OECD Criticises Pension Reform; The Accounts Do Not Add Up

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The OECD criticises the fact that Spain is abandoning the system of automatic adjustment of the pension system – which used the so-called “sustainability factor” – to replace it with the so-called “intergenerational equity mechanism”. The latter involves a rise in social security contributions of 0.6% over 10 years, something that is not even equivalent to the costs of indexing pensions to inflation. According to the OECD, the “intergenerational equity mechanism” will be insufficient and will only raise 2.3 per cent of gross domestic product (GDP) over this period of time.

According to the European Commission’s calculations, the indexation of pensions to inflation alone – replacing Rajoy’s revaluation mechanism in the new reform – will lead to an annual cost overrun equivalent to 1.4% of GDP per year in 2030 and 2.6% of GDP per year from 2050 onwards. Hervé Boulhol, author of the report, points out that “new measures will be needed”. “In the 2040-2050 horizon there is a problem of resources” due to the rapid ageing of the population in Spain and this requires “structural measures”. According to Boulhol, a proposal is being made “for the medium term and there is no mention of what will happen afterwards”.

Spain is one of a minority of OECD countries (one third of the total) that do not have an automatic adjustment mechanism. “Automatic adjustment mechanisms have the advantage of defining the direction that schemes should take, knowing that a change of direction will at least require explanations and will expose compromises.

He acknowledges that the sustainability factor envisaged in the 2013 reform (which never came into force) worked as an automatic adjustment but had two problems. The first was that Mariano Rajoy’s government introduced it without the consensus that would have been necessary for such a mechanism to last.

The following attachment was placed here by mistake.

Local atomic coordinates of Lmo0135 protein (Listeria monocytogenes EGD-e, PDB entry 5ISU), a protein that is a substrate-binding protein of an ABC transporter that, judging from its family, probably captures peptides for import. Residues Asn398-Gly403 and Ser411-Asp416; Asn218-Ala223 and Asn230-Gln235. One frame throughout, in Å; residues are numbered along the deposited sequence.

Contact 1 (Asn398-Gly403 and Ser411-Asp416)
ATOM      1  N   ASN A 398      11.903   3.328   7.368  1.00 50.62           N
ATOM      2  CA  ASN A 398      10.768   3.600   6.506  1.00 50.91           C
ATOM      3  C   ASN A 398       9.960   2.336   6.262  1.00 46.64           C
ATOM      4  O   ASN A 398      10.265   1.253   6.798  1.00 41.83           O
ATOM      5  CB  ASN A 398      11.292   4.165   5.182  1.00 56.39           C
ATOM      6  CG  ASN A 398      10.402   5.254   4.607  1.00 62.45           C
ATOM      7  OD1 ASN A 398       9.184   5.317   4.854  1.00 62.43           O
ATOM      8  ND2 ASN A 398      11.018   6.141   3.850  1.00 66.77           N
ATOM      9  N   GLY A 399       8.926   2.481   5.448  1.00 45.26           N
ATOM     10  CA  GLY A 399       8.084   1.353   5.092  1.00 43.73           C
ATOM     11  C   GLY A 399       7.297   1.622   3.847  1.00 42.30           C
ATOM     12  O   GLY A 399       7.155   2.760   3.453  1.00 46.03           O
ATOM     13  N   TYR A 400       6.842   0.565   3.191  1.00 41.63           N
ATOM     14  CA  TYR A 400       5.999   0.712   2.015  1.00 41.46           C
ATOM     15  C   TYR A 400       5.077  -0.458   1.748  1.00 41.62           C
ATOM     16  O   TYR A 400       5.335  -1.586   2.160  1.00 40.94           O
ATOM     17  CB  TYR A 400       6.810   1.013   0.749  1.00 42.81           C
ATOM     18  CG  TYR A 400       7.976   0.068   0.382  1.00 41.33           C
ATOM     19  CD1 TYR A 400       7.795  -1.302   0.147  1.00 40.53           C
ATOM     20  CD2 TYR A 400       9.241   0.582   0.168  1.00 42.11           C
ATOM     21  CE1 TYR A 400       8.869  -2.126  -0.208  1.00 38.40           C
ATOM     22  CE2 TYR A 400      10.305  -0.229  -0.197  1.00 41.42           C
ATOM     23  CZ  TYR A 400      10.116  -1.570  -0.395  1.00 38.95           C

In addition, it considers the pension revaluation index implemented by the Rajoy government to be “questionable”. This is because it had an impact on pensioners – who lost purchasing power in 2017 and 2018, when they could do little to increase their income.

The report flags that the income of the over-65s in Spain is equivalent to around 96% of the average income of the total population. And this is eight percentage points higher than in the OECD as a whole. Moreover, in Spain this ratio has grown by 11 points since 2000, which means that the income of the elderly has grown faster than that of the rest of the population.

According to the OECD, ageing “will now accelerate at a very rapid pace, putting severe pressure on financial sustainability”.In its comparative analysis it finds that the conditions for achieving a full retirement pension are “lax” when compared internationally. While in 2027, a worker can retire at 65 with a full pension if he or she has contributed 38.5 years, in France 43 years are needed, while in Germany 45 years are required.

In addition, the OECD has stressed that in most countries the total working career is taken into account when calculating the pension. In the EU, only France, Slovenia and Spain use a time horizon of 25 years or less.

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The Corner
The Corner has a team of on-the-ground reporters in capital cities ranging from New York to Beijing. Their stories are edited by the teams at the Spanish magazine Consejeros (for members of companies’ boards of directors) and at the stock market news site Consenso Del Mercado (market consensus). They have worked in economics and communication for over 25 years.